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(33 min, Poseidon)
TRACK LIST: 1. Momijigari 17:18 2. Higansugimade 5:35 3. Rvokiranman 9:48 LINEUP: Daichi Takagi - guitars; keyboards; vocals Makiko Kusunoki - keyboards; vocals Takehiro Kojma - bass; samples Kenta Anasuma - drums; vocals
Prolusion. The Japanese quartet KINZOKUEBISU has existed since 2001, releasing their works via the Vital Music label, a division of Poseidon Records. "Momijigari" is a follow-up to their debut effort "Hakaotoko" (2003).
Analysis. Prior to writing this review I gave another listen to "Hakaotoko" to refresh my memory of it and make a proper conclusion about the difference between it and "Momijigari". The band's new album proclaims its makers' refusal from their previous attempts to move between Neo and Classic Progressive Rock in favor of the latter direction, which is a positive sign. On the other hand, "Momijigari" is cluttered up with derivative features in places, the band not only blending their original ideas with those immediately recognizable (invented certainly not by them), but also directly quoting their benefactors for some uncertain reason. Both suites, Momijigari and Rvokiranman, are especially eloquent in these matters. Although clearly in the vein of '70s vintage symphonic Art-Rock, the largely instrumental title track begins and unfolds not intermixing with blurry waters of influences. The bombastic, organ-laden arrangements alternate with quieter ones (coming together with high-pitched female vocals) and brief Classical-like interludes, featuring piano, acoustic guitar, the sounds of Mellotron and those imitating cello and flute. The middle sections find Kinzokuebisu wandering into King Crimson's territory, quite vividly reproducing the essence of the heavier tracks from "Starless & Bible Black". ELP-like anthemic symphonic maneuvers in a queer combination with a dark Scandinavian Art-Rock form the content of the rest of the composition, the central Moog solo being ripped from Keith Emerson. Despite all the mentioned drawbacks, this 17-minute epic leaves a pretty strong impression, because the music is filled with unexpected twists, possessing everything necessary to always keep the listener guessing of where the events would turn in the next moment. Rvokiranman is also a suite and is not devoid of symphonic patterns, either, although much of the music belongs to progressive Doom Metal. Once the band demonstrated their command of the very specific guitar technique first presented by King Crimson on their "Discipline" album, but the primary influence is unquestionably Black Sabbath. Besides, closer to the end, there is an episode, which is just an excerpt from one of the early Black Sabbath songs (Into the Void from "Master of Reality", as far as I can remember), note for note repeating it, down to the smallest nuances. The lead male vocals aren't strong enough to suit such an energetic music, but the matter is partly compensated by those additional, representing hysteric falsetto:-). Higansugimade is much in the same vein, but while the Black Sabbath-infected themes still can be found here, overall, this is the most original track on the recording.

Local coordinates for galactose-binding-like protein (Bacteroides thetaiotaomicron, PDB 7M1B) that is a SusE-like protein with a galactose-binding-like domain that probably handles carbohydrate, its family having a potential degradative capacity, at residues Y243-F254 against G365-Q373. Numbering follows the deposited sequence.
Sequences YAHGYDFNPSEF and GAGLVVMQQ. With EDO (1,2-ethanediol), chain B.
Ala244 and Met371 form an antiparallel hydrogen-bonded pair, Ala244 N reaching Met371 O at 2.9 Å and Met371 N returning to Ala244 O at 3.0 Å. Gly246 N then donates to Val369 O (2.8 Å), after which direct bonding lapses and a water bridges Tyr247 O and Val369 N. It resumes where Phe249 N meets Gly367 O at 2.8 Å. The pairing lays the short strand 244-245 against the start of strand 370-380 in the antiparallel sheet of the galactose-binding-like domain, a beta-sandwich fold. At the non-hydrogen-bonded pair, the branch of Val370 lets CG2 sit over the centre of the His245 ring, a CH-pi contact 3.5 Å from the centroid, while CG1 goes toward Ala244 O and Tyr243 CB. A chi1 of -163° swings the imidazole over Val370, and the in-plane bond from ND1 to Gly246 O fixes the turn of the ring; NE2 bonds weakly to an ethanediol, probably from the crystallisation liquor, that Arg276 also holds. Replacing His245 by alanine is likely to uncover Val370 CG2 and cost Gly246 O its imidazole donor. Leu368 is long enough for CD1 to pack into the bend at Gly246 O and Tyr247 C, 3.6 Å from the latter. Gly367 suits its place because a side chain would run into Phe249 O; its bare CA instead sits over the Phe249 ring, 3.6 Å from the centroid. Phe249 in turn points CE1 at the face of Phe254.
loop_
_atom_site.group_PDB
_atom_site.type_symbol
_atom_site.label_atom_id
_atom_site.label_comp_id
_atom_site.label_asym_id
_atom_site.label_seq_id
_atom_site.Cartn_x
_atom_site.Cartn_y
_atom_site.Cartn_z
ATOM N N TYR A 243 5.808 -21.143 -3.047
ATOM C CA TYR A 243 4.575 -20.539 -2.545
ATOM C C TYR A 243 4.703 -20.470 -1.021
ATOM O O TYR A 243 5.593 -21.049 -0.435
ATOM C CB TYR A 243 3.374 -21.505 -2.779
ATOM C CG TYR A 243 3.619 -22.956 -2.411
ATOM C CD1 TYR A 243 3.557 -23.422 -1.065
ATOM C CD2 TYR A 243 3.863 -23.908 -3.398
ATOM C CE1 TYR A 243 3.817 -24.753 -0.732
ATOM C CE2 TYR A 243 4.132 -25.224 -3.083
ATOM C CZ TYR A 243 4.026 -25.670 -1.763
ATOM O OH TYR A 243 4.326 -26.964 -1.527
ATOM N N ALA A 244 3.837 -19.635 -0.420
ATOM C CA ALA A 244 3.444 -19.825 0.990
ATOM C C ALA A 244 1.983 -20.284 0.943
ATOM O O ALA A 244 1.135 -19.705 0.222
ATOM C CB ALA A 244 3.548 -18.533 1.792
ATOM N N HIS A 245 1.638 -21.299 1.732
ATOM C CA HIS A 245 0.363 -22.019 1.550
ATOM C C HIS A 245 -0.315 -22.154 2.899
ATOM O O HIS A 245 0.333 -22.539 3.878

Conclusion. This new album by Kinzokuebisu is definitely stronger than their debut and would've been a revelation for many had it not featured at least direct borrowings from the others' works. The band should strongly establish their identity not to become the object of ridicule in the future.
VM: January 2, 2006
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